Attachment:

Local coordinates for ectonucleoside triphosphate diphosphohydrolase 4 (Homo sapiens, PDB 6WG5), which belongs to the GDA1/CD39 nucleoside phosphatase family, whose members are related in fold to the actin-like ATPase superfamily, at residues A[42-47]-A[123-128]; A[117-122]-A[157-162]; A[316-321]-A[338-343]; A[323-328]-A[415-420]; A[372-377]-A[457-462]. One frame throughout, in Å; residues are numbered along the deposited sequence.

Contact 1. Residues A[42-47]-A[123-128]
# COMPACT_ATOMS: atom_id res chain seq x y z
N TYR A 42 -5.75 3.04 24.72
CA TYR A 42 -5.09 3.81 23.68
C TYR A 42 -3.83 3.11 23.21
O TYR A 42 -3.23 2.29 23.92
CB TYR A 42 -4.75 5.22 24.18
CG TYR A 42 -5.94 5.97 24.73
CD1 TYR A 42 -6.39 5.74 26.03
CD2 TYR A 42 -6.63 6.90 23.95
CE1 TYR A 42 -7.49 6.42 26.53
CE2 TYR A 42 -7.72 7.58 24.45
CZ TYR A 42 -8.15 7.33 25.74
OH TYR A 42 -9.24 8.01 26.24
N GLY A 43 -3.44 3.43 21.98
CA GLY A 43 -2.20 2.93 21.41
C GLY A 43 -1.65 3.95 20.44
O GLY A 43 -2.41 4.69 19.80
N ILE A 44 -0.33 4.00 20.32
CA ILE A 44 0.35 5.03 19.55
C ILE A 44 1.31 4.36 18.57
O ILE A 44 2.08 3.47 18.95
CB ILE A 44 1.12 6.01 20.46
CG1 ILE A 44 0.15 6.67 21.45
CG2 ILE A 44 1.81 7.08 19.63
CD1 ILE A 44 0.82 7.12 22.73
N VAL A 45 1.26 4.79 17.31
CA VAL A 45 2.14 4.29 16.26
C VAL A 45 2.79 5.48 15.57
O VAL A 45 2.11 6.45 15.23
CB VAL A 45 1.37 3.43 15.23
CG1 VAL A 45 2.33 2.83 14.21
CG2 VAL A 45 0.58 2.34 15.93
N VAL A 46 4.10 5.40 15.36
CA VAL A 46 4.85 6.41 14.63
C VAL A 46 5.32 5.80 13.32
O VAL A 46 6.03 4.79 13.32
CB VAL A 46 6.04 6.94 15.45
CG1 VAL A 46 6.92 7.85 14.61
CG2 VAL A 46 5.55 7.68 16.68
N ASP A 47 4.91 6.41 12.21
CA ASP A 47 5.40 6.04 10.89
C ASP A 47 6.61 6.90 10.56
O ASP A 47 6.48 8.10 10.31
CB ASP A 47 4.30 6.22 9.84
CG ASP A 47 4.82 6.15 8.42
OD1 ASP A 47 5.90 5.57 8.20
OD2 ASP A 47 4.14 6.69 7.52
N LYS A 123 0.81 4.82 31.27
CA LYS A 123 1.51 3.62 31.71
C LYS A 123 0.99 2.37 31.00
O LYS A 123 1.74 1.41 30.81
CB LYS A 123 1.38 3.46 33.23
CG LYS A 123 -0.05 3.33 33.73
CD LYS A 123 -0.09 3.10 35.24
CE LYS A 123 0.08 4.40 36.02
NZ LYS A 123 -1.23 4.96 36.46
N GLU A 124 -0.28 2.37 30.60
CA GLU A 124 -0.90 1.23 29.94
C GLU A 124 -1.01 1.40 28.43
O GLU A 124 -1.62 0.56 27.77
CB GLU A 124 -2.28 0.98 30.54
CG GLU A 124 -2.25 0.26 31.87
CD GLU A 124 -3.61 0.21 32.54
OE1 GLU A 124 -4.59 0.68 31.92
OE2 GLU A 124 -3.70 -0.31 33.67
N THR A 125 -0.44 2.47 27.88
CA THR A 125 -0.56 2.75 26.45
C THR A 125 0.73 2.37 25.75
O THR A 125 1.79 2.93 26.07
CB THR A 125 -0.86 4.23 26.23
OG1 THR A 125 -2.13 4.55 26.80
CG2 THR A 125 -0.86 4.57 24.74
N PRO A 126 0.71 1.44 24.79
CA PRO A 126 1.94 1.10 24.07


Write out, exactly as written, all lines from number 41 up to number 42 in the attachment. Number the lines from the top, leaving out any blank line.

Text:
CG2 VAL A 46 5.55 7.68 16.68
N ASP A 47 4.91 6.41 12.21